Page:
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Research Article
 

The Accuracy of the Distance Between Two Stations using Synchronous Optical Observations of the Artificial Satellites in Combination with One Laser Measurement



Afaf M. Abd El-Hameed
 
ABSTRACT

The distance between two stations was supposed to be determined from two pairs of synchronous optical observations. In addition, the optical observations were studied and analyzed in combination with one laser measurement. The expressions for the error of this distance have been obtained" and "the minimum error conditions have been investigated.

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  How to cite this article:

Afaf M. Abd El-Hameed , 2012. The Accuracy of the Distance Between Two Stations using Synchronous Optical Observations of the Artificial Satellites in Combination with One Laser Measurement. Space Research Journal, 5: 10-14.

DOI: 10.3923/srj.2012.10.14

URL: https://scialert.net/abstract/?doi=srj.2012.10.14
 
Received: February 29, 2012; Accepted: March 24, 2012; Published: July 11, 2012

INTRODUCTION

In the previous studies, many authors considered that, the conditions at which the directions from one station to another was determined with the highest accuracy from synchronous optical observations (Batrakove, 1969; Lambeck, 1968; Zhongolovitch, 1970; Allan and Weiss, 1980; Liao, 1985). Also, GPS was used for determined the acceleration and torsion displacements data of a Yonghe bridge tower (Kaloop and Hui, 2009). In the previous study, GPS system was employed for solving the problem of mobile machine localization (Yuan et al., 2010). The system error of this kind of system was determined and corrected by lidar sensors. In this case, lidar scan-matching was proposed to correct the error of GPS to localize a mobile machine accurately.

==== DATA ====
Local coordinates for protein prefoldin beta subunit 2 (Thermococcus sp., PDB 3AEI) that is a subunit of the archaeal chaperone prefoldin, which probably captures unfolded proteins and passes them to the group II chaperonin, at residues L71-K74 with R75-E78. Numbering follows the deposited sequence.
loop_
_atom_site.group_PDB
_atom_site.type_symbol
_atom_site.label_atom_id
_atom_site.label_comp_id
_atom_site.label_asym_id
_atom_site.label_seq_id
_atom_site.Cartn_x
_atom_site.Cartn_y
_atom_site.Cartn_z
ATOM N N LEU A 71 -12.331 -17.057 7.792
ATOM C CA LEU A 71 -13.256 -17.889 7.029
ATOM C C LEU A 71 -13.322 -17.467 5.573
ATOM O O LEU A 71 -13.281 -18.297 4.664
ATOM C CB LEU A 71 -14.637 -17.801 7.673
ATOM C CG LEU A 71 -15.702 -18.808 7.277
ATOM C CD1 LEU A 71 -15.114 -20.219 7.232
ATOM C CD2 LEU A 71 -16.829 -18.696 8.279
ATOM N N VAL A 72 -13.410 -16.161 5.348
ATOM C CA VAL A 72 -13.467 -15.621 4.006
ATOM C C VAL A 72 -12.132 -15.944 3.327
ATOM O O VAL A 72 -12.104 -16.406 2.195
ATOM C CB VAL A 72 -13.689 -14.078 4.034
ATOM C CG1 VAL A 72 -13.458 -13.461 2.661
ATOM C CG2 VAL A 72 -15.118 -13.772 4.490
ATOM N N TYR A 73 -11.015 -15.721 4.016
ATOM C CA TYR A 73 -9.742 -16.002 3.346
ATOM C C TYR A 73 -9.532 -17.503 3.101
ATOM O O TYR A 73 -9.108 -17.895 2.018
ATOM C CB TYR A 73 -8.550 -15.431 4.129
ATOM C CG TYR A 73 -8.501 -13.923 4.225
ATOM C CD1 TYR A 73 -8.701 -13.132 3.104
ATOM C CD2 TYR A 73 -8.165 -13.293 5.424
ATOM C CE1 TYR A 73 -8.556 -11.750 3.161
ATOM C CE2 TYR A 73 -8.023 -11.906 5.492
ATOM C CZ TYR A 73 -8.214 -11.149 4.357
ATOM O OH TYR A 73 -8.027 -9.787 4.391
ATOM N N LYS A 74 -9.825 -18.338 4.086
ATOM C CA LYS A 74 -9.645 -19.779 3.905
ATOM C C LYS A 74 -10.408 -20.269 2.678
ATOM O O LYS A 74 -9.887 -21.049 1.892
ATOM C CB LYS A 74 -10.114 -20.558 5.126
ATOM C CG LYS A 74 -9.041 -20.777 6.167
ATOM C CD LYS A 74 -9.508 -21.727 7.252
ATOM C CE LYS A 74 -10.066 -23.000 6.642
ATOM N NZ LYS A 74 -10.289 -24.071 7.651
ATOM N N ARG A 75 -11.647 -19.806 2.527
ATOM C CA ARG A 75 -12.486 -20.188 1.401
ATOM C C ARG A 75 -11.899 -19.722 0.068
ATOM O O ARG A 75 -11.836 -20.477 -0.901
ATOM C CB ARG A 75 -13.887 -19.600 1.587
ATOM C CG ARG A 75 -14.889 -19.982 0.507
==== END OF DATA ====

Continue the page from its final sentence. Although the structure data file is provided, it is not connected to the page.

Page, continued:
Since, the laser measurements of the range to satellites became more accurate and wide spread. Laser optical devices were proposed for the surface detection on defect features concerning the past low speed, smaller size in detection and less inconvenience in the testing or operation (Chu et al., 2011). Also, laser optical observation was considered for illuminating artificial satellites and other space objects from H-SLR station with determined the accuracy of the calculations (Ibrahim et al., 2011). It was of interest to consider more general problem in which, besides the usual synchronous optical observations of two positions of the satellite from two stations, one measurement of the range was available (Gili et al., 2000; Hakli, 2004; Martin and Jahn, 2000; Eckl et al., 2001). Furthermore (Ekuma, 2007) considered the model, which describing the laser light and optical objects, for studying the infinite nature of most distant bodies. In addition, laser-satellite optical observations in SLR station were achieved for investigating and studying the effect of the satellite signatures on the data fitting accuracy (Hanna et al., 2011).

The analytical expressions for the error of the distance should be presented depending on errors of measurements. In addition, the problem of conditions, which give the minimum of this error, was taken in our consideration.

SYSTEM OF COORDINATES

For the sake of simplicity, we introduced the frame of reference in the following way seen in Fig. 1.

Fig. 1: The system of coordinates M1: Station at the origin, M2: Station was laid on the Z-axis S1 and S2: Two successive positions of the satellite between the two stations

The origin was placed at the first station M1, the Z-axis was passed through the second station M2. The XZ plane was passed through the first observed satellite S1 and Y-axis was completed the right hand system, with X and Z-axis.